The former Fox Television Studios Australia production executives cashed in on the worldwide boom in demand for quality drama by selling their Sydney-based prodco to Sony Pictures Television (SPT) in December.

The deal, which will see Taylor and Maher remain at the helm of the banner they founded in 2009, gives their company access to SPT’s worldwide distribution machine and increased funds for development.

“We had been talking to Sony for a while. We liked what they had to say and it’s a good opportunity,” Taylor tells DQ, interviewed with his business partner in their offices adjoining Fox Studios.

“The opportunities for producing TV drama have increased exponentially in the past five years,” says Maher. “There has been a tonal shift among the networks, reflecting the great drama being produced in the US and the UK.”

Typifying the Oz broadcasters’ more adventurous spirit, the Playmaker duo doubt that Love Child, the most-watched drama series on Australian TV in 2014, would have been commissioned five years ago.

Set in 1969 at a home for unwed mothers adjacent to a maternity hospital in Sydney’s red-light district Kings Cross, the show was ordered by Nine Network and drew an average national audience of 2.087 million.

Just as the first episodes went to air, the broadcaster committed to a second season, which follows the doctors, midwives and expectant mothers in 1970, launching this year.

Love Child (web)
Love Child

“Love Child was definitely a risky commission,” according to Nine’s co-heads of drama Andy Ryan and Jo Rooney. “The lead characters are all deeply flawed and the subject matter of forced adoption is not typical of network drama. It was crucial to get the tone right, and we all worked hard to marry the story material with the exuberance, music and fashion of 1969 Kings Cross. The ratings definitely proved that commercial drama can be adventurous and have mass appeal.”

Maher adds: “The definition of what is commercial has undergone a complete metamorphosis in the past five years.”

Playmaker had entrusted international sales of its shows to DCD Rights, All3Media International, ZDF Enterprises and ITV Studios Global Entertainment since a first-look deal with Fremantle Media Enterprises expired in 2013.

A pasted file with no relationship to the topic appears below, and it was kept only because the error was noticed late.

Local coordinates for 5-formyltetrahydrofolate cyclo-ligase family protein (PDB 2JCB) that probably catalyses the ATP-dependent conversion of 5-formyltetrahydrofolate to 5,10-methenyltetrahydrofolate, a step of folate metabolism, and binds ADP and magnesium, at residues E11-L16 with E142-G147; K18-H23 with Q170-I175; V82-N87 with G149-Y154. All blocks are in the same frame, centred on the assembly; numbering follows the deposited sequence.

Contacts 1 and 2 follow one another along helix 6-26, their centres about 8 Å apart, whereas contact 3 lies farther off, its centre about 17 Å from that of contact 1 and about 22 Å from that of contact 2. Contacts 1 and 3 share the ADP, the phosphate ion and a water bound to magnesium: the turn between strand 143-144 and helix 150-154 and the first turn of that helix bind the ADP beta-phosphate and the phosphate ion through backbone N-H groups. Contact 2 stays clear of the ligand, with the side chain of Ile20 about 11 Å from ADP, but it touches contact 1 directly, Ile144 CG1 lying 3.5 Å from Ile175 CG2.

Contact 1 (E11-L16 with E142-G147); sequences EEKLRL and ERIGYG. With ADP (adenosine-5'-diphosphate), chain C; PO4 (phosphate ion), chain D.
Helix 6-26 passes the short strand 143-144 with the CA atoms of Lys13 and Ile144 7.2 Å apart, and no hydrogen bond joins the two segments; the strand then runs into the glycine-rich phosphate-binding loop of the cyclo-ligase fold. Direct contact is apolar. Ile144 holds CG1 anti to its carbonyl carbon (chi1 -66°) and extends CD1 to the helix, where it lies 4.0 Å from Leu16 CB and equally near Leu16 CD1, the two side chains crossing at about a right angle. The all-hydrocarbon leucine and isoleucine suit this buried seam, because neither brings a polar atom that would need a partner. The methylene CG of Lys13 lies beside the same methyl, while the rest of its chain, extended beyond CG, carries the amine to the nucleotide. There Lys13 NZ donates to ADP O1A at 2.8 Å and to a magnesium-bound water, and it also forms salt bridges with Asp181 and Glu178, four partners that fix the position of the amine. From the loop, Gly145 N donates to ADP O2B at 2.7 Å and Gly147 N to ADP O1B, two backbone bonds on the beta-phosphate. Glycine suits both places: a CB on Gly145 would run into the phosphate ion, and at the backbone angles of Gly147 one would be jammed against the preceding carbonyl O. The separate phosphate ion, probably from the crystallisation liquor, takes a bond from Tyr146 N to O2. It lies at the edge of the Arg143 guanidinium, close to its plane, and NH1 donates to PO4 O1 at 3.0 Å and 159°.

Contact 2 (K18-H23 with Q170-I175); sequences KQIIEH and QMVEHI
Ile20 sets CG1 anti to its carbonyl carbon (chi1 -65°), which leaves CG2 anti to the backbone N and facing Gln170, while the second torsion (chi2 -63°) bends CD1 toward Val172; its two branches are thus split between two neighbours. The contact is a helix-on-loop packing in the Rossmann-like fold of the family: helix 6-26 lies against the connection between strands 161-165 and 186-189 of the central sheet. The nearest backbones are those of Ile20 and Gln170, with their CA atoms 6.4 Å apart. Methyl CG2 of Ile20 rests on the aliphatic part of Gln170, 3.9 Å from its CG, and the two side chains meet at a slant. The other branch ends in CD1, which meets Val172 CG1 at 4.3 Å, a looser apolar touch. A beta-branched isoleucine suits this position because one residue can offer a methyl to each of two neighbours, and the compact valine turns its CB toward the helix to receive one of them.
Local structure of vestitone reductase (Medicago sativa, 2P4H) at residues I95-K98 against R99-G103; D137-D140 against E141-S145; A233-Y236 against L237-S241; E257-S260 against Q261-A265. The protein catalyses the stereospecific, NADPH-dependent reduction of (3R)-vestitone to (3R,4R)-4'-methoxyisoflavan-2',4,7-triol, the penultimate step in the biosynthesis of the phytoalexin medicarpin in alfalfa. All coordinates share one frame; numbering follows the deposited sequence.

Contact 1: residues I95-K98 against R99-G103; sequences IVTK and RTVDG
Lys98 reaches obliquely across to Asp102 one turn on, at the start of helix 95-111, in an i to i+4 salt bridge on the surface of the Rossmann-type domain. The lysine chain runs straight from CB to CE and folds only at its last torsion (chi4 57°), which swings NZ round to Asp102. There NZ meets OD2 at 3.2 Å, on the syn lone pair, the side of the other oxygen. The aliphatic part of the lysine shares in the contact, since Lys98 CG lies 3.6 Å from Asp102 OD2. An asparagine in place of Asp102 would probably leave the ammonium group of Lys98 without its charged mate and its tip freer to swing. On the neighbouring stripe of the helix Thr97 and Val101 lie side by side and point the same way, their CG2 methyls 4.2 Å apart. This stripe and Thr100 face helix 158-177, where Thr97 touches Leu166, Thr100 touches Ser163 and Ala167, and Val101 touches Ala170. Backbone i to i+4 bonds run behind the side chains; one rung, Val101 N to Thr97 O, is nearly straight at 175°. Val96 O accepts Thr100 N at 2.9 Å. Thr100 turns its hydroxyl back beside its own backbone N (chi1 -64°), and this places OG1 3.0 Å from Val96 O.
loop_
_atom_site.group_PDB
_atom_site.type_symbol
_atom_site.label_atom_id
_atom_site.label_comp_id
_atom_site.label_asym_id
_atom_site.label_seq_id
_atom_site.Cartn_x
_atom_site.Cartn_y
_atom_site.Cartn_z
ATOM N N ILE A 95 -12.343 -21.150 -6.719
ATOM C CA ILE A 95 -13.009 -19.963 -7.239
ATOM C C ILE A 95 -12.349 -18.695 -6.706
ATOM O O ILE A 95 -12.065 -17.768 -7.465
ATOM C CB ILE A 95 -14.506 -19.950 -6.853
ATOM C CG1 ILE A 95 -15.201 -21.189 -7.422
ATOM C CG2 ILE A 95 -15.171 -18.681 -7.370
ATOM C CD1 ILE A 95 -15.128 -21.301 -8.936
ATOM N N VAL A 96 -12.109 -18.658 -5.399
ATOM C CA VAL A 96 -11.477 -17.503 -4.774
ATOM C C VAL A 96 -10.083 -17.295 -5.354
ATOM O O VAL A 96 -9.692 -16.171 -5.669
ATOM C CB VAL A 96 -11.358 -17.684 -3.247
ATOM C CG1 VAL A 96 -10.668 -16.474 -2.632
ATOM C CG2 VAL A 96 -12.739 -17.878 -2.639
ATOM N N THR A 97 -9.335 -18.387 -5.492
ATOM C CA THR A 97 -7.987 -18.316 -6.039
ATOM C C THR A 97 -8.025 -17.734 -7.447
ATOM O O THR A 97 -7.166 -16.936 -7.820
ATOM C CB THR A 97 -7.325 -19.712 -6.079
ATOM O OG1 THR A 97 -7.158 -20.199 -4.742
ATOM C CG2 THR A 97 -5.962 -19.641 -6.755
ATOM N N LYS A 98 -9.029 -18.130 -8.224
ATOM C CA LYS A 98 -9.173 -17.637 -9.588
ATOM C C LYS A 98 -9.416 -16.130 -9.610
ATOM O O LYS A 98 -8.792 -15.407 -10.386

SPT will handle all future Playmaker productions and the format rights to Love Child, which were not included in the deal with All3Media. “Having one point of call for international for the shows we create will be a big advantage,” Taylor says.

While the company’s primary focus has been, and remains, the Australian market, it aims to ensure every project it develops has export potential, both for finished series and as formats.

House Husband
House Husbands

That strategy looks like paying off for House Husbands, the fourth season of which debuts on Nine in 2015. Producers in France and Italy have bought remake rights to the drama, which looks at the relationships between four stay-at-home dads and their families. The French version will be produced by Paris-based Made in PM while the Italian remake will be produced by Rome-based Publispei. Both companies will adapt scripts from the first season.

The Australian government’s producer offset for TV series, miniseries, telemovies and non-feature documentaries, which gives producers a 20% rebate, is pivotal to the bottom line of prodcos such as Playmaker.

Playmaker’s conspiracy thriller The Code performed strongly enough on pubcaster ABC this year to be renewed for a further six episodes. DirecTV bought US rights to the show, created by Shelley Birse, and it aired on the UK’s BBC4 in October last year.